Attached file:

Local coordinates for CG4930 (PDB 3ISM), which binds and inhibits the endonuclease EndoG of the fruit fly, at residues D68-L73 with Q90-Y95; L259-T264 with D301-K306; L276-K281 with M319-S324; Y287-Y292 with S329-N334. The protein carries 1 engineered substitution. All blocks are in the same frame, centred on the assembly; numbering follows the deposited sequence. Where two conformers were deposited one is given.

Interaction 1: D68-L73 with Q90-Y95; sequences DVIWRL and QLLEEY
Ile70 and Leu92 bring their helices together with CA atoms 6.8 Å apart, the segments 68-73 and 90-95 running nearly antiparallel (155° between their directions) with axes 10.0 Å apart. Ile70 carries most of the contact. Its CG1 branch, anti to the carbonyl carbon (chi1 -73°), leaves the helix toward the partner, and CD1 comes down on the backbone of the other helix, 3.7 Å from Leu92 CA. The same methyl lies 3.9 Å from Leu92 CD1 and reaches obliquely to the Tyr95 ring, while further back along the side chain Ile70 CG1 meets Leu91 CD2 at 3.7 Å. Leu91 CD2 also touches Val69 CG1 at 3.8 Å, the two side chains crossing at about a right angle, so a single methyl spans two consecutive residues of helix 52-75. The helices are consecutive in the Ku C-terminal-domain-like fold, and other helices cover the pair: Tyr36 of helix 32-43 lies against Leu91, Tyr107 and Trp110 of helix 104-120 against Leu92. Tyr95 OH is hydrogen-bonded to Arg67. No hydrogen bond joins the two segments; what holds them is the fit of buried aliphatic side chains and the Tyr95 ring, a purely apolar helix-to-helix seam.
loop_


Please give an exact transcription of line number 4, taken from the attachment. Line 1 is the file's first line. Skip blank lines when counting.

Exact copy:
loop_